Thursday, 10 May 2018

Lorna Bessie's marriage to Lionel Laws 1919

My grand father Lionel Laws married Bessie Holmes in October 1919. Unfortunatley we do not have any photographs from the wedding but Trove as usual comes to the rescue with a writeup about the wedding.

Darling Downs Gazette (Qld. : 1881 - 1922), Tuesday 4 November 1919, page 3

A very pretty wedding took place on Wednesday, the 22nd October, at St. David's Church of England, Allora, when Miss Bessie Holmes; eldest daughter of Mr. and Mrs. Jacob Holmes, was married to Mr. Lionel Laws, eldest son of Mr. and Mrs. L. E. Laws, Allora. Rev. J. Elliott conducted the ceremony. The bride, who entered the church on the arm of her father, and who subsequently gave her away, was daintily attired in a gown of cream crepe de chine and georgette; she also wore an embroidered tulle veil arranged in mob cap fashion with wreath of orange blossoms; she also carried a beautiful bouquet of white roses and asparagus fern. She was attended by two bridesmaids, the Misses Lynda Holmes (sister of the bride) and Jessie Laws (sister of the bridegroom), both wearing dresses of kobe silk and ninon with Leghorn hats to match. Mr. H. Mitchell, of Ipswich, acted as bestman, while Mr. V. Laws acted as groomsman. The church was beautifully decorated for the purpose by the bride's best girl friends, and at the conclusion of the service, Miss Emma Smith sang '0 Perfect Love.' After the ceremony Mr. and Mrs. J. Holmes held a reception at the Shire Hall when about sixty guests sat down to the wedding breakfast, the usual toasts being honoured. Later in the day the happy couple motored to Hendon where they caught the mail train en route for Sydney and Tasmania where they intend spending the honeymoon. The bride travelled in a dress of wedgwood blue taffeta, hat and mastic of vieux rose. (1)

This seems like an ordinary wedding write up but what made it special for me was the "veil arranged in a mob cap fashion" I had been given this "thing of tulle" that I couldn't work out what it was. However, after reading this description it was the mob cap style veil I think.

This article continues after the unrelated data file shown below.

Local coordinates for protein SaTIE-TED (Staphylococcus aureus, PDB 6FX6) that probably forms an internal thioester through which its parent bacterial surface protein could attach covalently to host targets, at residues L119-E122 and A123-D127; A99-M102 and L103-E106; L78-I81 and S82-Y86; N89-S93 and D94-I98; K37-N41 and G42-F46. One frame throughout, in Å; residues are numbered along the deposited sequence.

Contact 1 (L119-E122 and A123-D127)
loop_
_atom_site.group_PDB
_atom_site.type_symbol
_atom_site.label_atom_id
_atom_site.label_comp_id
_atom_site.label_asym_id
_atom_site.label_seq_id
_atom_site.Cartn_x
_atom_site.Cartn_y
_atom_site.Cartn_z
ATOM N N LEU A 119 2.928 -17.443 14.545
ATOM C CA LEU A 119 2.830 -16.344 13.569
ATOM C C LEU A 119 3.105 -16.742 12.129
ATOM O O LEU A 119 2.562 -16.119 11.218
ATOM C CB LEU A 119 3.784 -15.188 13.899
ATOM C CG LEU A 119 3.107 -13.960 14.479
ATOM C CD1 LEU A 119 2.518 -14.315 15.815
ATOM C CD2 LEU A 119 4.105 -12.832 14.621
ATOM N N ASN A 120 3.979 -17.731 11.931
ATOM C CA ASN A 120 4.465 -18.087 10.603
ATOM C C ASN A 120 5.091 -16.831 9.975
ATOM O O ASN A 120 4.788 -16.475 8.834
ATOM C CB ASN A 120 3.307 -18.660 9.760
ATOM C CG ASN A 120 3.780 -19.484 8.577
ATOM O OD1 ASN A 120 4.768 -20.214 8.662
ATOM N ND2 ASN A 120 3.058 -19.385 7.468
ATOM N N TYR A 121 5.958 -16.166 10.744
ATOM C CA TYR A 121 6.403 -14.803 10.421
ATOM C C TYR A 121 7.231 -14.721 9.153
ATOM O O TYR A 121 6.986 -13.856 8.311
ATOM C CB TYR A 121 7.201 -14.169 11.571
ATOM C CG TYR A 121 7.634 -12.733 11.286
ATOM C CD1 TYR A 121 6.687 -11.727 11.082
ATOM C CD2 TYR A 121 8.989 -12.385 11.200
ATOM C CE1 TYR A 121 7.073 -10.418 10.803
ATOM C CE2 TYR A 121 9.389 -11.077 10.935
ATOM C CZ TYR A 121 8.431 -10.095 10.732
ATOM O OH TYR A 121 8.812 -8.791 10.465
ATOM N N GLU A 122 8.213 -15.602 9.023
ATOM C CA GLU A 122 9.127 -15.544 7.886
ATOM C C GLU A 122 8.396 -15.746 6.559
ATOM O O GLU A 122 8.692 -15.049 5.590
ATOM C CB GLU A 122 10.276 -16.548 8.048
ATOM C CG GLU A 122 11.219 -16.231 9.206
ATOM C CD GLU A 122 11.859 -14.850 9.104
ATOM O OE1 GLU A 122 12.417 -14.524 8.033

Notice the holes for threading ribbon along each long edge and the gathering in the middle that suggest to me it was the cap. What do you think? 
The other interesting  item in the write up was that they motored to Hendon to catch the mail train en route for Sydney and Tasmania.  Bessie kept a diary for the honeymoon and that makes interesting reading but more of that another day.
Another treasure that came to light was Lionel's hand written version of his speech at the wedding.

Here it is transcribed.

Chairman, Ladies and Gentlemen
It is with a deep sense of pride that I rise to thank you all on behalf of my future wife and myself for the many kind things you have said about us and also for the many & useful presents. I can assure Ladies and Gentlemen that they will always be remembered among our treasures and they will remind us of this very pleasant evening & of you all as our many friends.  Bess & I are very thankful of the honour you have done us. I am sure Ladies  & Gentlemen we will never forget you.
Should any of you at any time be within reach of our home we will only ( be) too pleased to welcome you & may be able to help us use some of your gifts.

For your kind wishes we also thank you from the bottom of our hearts & I hope you will not gauge the depth of our thoughtfulness by the scarcity of my words. I can no more than that. I again thank you very sincerely.
Although we have no photo from the wedding between the veil and the speech we have treasures of their special day for us to cherish .


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